Objective This study aimed to determine whether kilohertz-frequency alternating current (KFAC) is superior to low-frequency pulsed current (PC) in increasing muscle-evoked torque and lessening discomfort. Data sources The electronic databases PubMed, PEDro, CINAHL, and CENTRAL were searched for related articles, published before August 2017. Furthermore, citation search was performed on the original record using Web of Science. Review methods Randomized controlled trials, quasi-experimental studies, and within-subject repeated studies evaluating and comparing KFAC and PC treatments were included. The pooled standardized mean differences (SMDs) of KFAC and PC treatments, with 95% confidence intervals (CIs), were calculated using the random effects model. Results In total, 1148 potentially relevant articles were selected, of which 14 articles with within-subject repeated designs (271 participants, mean age: 26.4 years) met the inclusion criteria. KFAC did not significantly increase muscle-evoked torque, compared to PC (pooled SMD: -0.25; 95% CI: -0.53, 0.06; P = 0.120). KFAC had comparable discomfort compared to that experienced using PC (pooled SMD: -0.06; 95% CI: -0.50, 0.38; P = 0.800). These estimates of the effects had a high risk of bias, as assessed using the Downs and Black scale, and were highly heterogeneous studies. Conclusions This meta-analysis does not establish that KFAC is superior to PC in increasing muscle-evoked torque and lessening discomfort level. However, no strong conclusion could be drawn because of a high risk of bias and a large amount of heterogeneity. High quality studies comparing the efficacy between PC and KFAC treatments with consideration of potential confounders is warranted to facilitate the development of effective treatment.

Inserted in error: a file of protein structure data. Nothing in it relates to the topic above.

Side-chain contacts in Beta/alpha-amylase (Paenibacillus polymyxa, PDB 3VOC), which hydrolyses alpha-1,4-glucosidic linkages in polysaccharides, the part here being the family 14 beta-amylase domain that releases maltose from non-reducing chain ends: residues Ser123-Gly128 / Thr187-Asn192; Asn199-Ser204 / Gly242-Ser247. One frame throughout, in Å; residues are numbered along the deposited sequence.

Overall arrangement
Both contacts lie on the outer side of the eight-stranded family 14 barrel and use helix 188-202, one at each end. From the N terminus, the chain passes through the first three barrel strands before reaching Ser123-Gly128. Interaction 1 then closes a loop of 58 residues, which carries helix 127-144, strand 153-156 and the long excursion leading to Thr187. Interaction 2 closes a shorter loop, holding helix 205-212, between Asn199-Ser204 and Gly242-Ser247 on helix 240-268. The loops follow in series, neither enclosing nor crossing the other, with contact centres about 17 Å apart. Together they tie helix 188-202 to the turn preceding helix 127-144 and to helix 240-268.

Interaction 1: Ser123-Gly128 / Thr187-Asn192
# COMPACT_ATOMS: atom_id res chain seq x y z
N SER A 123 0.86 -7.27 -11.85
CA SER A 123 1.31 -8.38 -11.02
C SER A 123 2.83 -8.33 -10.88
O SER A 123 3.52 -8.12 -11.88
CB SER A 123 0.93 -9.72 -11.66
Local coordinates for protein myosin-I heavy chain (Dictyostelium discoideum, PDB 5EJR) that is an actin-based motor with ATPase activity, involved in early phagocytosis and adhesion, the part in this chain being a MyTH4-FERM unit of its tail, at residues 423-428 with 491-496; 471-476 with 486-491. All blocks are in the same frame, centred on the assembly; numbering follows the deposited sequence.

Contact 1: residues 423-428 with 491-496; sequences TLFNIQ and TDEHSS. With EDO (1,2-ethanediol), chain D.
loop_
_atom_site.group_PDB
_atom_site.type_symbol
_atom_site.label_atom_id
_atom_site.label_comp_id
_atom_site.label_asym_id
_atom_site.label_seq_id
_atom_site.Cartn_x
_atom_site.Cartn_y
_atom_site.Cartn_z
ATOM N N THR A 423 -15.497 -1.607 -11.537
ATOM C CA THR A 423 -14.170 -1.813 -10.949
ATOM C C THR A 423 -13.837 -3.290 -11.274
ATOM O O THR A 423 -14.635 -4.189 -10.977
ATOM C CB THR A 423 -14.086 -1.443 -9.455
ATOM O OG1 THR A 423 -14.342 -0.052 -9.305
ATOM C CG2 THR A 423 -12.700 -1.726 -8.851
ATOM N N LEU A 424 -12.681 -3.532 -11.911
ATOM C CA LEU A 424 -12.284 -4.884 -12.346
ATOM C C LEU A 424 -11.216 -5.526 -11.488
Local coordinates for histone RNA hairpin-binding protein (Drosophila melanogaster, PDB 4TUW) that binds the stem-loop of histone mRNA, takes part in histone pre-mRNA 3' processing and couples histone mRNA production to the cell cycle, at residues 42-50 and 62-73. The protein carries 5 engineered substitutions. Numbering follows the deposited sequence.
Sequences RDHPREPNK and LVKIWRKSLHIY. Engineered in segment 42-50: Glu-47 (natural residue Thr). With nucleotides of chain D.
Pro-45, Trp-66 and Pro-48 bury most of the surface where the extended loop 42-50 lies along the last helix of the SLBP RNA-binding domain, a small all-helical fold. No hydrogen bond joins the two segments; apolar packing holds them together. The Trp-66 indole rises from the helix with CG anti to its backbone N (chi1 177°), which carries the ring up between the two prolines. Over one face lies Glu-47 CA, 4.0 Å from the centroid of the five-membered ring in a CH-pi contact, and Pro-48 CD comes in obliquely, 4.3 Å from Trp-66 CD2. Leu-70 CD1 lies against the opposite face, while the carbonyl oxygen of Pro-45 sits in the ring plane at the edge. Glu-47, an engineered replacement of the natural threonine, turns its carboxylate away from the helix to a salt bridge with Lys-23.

ASJC Scopus subject areas
- Biochemistry, Genetics and Molecular Biology(all)
- Agricultural and Biological Sciences(all)